: Yoduck Story, a musical written by a North Korean defector and set in a DPRK gulag, opens in Seoul.
: South Korea opens two official immigration checkpoints at the border shared with North Korea.
: Secretary Rice visits Indonesia and Australia, attends Trilateral Security Dialogue (March 18 in Canberra), and has side meetings with Australian FM Downer and Japanese FM Aso.
: Chinese Premier Wen announces at a press conference that the RMB will not be revalued this year. He also cautions that unless the Yasukuni issue is resolved relations will be difficult with a post-Koizumi government.
: KCNA states that the DPRK has the right to launch a pre-emptive attack because the DPRK and U.S./ROK are technically still at war.
: Chief Cabinet Secretary Abe announces that despite the rejection by Iwakuni residents, Tokyo plans to go ahead with the plan.
: Voters in Iwakuni overwhelmingly (80 percent) reject a plan to bring more planes and troops to a nearby U.S. Marine base.
: Seoul Mayor Lee Myung-bak travels to Washington, New York, and Los Angeles, meets Deputy Secretary Zoellick, Sen. Richard Lugar, among many others. ROK opinion polls put Mayor Lee as the leading presidential contender.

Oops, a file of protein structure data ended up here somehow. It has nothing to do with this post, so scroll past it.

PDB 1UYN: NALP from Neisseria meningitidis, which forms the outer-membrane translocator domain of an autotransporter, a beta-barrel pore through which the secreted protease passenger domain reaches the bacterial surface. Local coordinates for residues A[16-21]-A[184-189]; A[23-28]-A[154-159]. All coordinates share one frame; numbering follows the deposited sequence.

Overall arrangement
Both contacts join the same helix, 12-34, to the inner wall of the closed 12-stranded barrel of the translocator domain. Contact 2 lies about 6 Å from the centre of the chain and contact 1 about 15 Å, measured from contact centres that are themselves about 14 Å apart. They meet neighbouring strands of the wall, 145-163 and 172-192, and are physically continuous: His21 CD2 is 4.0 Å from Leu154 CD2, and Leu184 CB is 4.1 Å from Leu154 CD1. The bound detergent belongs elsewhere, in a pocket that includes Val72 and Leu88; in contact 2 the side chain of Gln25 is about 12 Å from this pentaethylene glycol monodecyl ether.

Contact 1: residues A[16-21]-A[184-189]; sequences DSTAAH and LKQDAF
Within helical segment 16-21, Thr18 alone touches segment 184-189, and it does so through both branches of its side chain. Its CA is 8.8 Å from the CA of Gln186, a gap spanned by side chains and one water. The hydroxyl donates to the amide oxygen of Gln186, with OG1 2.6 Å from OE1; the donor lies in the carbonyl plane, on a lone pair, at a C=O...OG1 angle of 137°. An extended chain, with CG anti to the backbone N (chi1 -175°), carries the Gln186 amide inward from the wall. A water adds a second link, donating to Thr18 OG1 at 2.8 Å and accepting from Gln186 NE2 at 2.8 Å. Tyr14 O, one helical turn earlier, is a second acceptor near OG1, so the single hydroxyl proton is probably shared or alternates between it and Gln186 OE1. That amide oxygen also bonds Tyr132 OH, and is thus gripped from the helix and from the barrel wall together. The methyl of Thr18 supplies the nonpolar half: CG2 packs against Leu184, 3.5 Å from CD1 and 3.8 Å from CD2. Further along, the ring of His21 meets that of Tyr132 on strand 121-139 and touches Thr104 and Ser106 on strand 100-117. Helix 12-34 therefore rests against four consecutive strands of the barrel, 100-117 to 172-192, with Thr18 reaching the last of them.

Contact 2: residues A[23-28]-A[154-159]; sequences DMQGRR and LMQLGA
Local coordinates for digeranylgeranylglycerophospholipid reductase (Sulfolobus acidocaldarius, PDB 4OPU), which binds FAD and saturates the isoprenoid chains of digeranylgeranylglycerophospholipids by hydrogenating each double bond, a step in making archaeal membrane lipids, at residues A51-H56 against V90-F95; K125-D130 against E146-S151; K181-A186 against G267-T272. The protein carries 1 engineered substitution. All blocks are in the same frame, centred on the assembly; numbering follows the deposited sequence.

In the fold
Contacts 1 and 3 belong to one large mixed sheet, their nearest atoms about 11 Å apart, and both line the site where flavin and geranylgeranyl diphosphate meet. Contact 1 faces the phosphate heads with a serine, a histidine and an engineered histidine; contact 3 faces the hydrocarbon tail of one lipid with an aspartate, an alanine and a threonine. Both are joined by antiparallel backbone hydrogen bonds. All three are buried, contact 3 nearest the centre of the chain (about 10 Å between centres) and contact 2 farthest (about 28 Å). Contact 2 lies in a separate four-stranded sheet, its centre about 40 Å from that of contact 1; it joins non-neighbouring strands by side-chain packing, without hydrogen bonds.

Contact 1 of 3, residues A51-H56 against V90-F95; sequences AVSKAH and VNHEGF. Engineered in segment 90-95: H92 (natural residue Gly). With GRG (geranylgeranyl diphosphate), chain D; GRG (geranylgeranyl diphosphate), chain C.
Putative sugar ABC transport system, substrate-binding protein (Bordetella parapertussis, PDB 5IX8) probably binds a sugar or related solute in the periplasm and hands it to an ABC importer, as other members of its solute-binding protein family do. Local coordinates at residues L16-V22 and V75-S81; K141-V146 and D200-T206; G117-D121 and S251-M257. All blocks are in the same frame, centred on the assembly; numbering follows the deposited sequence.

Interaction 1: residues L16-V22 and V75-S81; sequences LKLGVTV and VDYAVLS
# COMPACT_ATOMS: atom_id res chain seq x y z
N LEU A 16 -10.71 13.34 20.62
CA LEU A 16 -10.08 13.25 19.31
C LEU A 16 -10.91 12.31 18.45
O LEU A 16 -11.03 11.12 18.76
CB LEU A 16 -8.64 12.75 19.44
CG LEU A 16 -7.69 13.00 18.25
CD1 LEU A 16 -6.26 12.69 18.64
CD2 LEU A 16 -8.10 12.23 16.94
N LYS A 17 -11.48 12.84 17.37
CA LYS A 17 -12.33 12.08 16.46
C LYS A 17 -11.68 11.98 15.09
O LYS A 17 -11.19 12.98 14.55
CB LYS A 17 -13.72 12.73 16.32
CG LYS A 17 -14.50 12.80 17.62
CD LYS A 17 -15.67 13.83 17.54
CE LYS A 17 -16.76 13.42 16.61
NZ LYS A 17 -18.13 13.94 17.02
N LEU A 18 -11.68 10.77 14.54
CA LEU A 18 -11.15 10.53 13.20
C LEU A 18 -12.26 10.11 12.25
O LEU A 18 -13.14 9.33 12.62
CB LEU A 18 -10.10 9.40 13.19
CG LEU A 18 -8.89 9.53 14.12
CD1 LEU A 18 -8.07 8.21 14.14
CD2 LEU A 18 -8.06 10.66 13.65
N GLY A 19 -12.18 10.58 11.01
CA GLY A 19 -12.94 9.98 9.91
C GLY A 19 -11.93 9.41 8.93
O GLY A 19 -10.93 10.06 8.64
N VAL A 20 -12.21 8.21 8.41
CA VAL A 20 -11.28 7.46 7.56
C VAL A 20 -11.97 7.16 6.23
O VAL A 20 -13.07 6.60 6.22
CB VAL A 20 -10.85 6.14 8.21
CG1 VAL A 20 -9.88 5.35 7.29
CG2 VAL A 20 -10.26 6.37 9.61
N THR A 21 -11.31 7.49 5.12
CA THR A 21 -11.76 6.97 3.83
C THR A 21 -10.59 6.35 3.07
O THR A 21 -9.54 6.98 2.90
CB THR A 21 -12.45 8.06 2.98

: Former Deputy Secretary Armitage visits Taipei.
: DPRK test-fires two short-range missiles toward the East Sea (Sea of Japan).
: The State Department releases its annual human rights report, detailing abuses in China and expressing concern about Russia’s “backslides.”
: U.S. State and Treasury officials meet DPRK representatives in New York to discuss issues related to sanctions levied on Banco Delta Asia.
: Fourth round of consultations is held on East Sea oil explorations between China and Japan in Beijing.
: China holds its annual session of the National People’s Congress.
: President Arroyo lifts state of emergency in the Philippines.
: North and South Korean generals meet in Panmunjom to discuss reopening the railway lines and roads between the two Koreas, and establishing a joint fishing area to prevent future skirmishes.
: President Bush travels to India, Pakistan, and Afghanistan.
: Seoul sends stone stele Bukgwandaecheopbi to Pyongyang.